The final interpretation was an Indian raising his hand in friendship. Huff with amusement commented, “Since there was no picture of the man, it was a figment of my own imagination.” Completed in June 1934, the statue was unveiled in a great ceremony, complete with parade and about 3,000 spectators. The Wahoo Drum Corps of Concord attended and speeches were made.

Joseph Nolan spoke, followed by Dr. Vance Clymer, Sachem of the Massasoit Tribe, Improved Order of Redmen, along with State Senator McCormack of Rio Vista and Gov. James Rolph Jr.

The long program concluded with the unveiling by Mrs. H. Vance Clymer, while everyone sang “The Star-Spangled Banner.” Solano’s statue remained at its remote location until 1938. It was decided to move the symbol of the county to relative safety in front of the old library after vandals desecrated and damaged the sculpture.

The Jerome Foundry steered a lot of business to Huff. He became the sculptor of the E Clampus Vitus society, a group devoted to the Old West. He sculpted many of the plaques the group placed around the state.

“There was a lot of work then and I was lucky,” Huff admits, “The breaks have come my way all of my life.”

In 1939, Huff was commissioned to supply sculptures for the Golden Gate International Exposition that was held on Treasure Island. Huff’s most visible works at the Exposition were the four statues surrounding the plaster Tower of the Sun. The statues represented; Science, Agriculture, Industry and Art.

In addition to these monumental works, Bill also created several sculptures and dioramas for the University of California Museum of Paleontology’s exhibit.

The large bas-relief depiction of two extinct American lions attacking a long-horned species of extinct bison was moved, after the Exposition, to Berkeley and put on display in McCone Hall on the University’s campus.

In the 1970s, Huff returned to Solano County through the urgings of Rod Rulofson, who was the curator of the Pena Adobe and Bob Allen of the Vacaville Heritage Council. The Pena Adobe had been painstakingly and lovingly restored. Huff created a donor’s plaque for the dedication ceremony.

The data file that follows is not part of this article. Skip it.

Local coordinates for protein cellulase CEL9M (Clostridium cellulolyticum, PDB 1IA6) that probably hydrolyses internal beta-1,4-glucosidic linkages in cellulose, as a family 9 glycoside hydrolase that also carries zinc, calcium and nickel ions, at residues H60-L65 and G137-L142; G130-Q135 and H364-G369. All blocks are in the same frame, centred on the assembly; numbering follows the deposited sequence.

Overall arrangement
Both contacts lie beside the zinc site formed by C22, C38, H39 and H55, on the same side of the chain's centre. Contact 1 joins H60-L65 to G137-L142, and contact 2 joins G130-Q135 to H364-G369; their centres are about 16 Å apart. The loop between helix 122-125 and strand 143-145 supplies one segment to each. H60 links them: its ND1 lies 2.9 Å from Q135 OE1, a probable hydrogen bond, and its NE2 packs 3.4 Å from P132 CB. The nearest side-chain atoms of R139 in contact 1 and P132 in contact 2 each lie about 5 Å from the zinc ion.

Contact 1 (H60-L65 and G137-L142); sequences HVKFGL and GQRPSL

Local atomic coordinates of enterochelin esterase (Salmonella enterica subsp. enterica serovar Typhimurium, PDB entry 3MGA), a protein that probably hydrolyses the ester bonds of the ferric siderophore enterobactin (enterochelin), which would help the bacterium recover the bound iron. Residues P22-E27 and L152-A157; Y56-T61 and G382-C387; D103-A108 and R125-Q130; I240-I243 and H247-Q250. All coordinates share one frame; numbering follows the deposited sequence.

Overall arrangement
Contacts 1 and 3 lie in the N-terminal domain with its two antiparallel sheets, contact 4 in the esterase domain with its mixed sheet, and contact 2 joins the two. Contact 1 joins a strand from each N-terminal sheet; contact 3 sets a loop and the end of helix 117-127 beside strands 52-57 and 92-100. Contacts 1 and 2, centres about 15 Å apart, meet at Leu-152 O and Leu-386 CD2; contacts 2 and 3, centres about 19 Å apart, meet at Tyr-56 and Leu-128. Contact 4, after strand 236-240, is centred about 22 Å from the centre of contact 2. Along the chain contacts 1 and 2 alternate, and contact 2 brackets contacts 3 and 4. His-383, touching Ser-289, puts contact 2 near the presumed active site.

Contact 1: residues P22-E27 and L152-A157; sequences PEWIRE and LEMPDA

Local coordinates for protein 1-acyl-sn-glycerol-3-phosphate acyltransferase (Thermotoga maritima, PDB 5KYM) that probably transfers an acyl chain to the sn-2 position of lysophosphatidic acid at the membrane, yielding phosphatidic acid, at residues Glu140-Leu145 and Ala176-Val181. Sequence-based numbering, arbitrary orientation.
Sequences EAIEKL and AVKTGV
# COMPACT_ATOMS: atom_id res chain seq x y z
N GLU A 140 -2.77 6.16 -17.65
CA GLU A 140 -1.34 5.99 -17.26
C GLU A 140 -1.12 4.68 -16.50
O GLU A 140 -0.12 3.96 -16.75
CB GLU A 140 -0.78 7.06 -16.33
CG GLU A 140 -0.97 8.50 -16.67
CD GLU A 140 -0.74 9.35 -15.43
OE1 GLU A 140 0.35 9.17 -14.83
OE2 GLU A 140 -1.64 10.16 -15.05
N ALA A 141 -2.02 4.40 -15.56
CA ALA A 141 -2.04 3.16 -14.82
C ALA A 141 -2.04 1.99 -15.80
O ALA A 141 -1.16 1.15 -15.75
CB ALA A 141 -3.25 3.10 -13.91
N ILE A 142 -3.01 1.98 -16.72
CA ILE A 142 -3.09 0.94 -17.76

Then he went on to create terra cotta plaques of pioneers, Juan Vaca and Juan Pena. These hang in the E Clampus Vitus Hall of Comparative Ovation at the Old Timer’s museum in Murphys. He also donated the plaster model of Solano’s head. There is also a bas-relief self-portrait of William Gordon Huff at Vacaville City Hall.

Huff’s 90th birthday was celebrated in February 1993 with newspaper stories reminding everyone of his many accomplishments and the special tie he will always have to Solano County. Huff lived his last days in Alamo, Doris having predeceased him.

Loyal readers: Does anyone have any information about the Hunter Boat Works that played a very important part during World War II? They were located in Suisun. Anyone who might have information or photos, please contact me.

Note: The Museum Roundtable group that is part of the Solano County Historical Society is making great progress in obtaining sponsors toward a county museum for Fairfield. The preferred site is the old library at Texas and Union streets, where the statue of Chief Solano stands greeting residents and visitors alike.

The building is currently vacant. Now is the time and opportunity to get a museum where those bits and pieces of history that are in private hands could be placed. Kudos to those hard-working individuals who are trying to preserve local history for future generations.